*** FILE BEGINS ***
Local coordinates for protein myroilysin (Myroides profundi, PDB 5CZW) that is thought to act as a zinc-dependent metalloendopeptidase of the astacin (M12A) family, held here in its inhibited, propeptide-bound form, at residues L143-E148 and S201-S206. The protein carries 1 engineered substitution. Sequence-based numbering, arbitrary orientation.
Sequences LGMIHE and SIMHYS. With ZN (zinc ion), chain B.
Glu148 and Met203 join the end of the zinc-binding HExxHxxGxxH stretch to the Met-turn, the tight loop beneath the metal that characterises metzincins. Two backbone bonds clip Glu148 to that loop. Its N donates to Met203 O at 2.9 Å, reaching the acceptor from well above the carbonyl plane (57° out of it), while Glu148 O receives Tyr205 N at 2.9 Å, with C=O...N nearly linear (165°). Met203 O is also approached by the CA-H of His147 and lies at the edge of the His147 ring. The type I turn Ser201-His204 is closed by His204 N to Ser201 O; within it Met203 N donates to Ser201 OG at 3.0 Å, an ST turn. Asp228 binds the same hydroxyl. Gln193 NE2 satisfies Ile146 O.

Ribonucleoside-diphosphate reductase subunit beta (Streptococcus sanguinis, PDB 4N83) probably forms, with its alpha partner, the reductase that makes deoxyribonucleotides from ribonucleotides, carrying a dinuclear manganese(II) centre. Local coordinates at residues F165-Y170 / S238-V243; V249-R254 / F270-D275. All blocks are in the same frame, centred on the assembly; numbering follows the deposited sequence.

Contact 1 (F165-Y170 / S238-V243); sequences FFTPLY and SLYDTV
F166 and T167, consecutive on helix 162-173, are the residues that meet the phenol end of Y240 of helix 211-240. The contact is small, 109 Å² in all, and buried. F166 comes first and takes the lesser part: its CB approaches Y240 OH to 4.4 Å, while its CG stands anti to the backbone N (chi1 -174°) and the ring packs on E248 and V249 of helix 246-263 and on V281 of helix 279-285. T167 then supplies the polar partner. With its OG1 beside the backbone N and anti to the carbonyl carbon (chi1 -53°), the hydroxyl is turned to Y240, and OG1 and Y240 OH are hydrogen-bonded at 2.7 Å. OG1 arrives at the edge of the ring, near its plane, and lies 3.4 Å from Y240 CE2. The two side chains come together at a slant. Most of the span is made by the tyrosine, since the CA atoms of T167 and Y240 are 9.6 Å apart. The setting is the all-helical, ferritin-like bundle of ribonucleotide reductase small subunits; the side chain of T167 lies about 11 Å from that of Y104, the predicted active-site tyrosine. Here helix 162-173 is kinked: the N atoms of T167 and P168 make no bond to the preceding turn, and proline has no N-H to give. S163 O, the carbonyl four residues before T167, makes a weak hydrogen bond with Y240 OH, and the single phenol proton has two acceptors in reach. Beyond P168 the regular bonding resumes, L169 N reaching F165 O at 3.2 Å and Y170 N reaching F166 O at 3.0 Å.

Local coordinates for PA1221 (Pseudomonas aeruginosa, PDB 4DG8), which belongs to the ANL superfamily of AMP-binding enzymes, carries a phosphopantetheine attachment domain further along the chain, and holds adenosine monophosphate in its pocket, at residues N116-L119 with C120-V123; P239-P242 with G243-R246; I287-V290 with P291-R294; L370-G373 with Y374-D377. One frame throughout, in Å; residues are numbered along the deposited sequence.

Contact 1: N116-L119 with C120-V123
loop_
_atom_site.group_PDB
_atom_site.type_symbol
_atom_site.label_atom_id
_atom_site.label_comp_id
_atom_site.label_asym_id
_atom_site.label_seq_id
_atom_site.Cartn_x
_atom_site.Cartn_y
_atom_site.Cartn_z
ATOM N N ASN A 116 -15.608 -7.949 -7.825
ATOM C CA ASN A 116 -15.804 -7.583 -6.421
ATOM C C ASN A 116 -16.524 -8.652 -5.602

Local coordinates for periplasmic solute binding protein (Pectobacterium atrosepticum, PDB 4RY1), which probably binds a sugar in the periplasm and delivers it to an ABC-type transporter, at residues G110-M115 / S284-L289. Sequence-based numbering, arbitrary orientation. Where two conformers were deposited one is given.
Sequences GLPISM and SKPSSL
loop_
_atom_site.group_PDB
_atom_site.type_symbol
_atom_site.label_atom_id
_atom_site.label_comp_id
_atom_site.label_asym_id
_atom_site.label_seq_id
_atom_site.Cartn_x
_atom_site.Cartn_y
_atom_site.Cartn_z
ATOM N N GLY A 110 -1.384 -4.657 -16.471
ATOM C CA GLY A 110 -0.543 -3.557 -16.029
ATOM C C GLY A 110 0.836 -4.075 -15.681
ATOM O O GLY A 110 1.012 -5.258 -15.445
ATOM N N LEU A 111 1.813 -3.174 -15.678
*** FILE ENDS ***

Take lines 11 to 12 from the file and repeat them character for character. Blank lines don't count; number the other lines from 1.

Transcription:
_atom_site.type_symbol
_atom_site.label_atom_id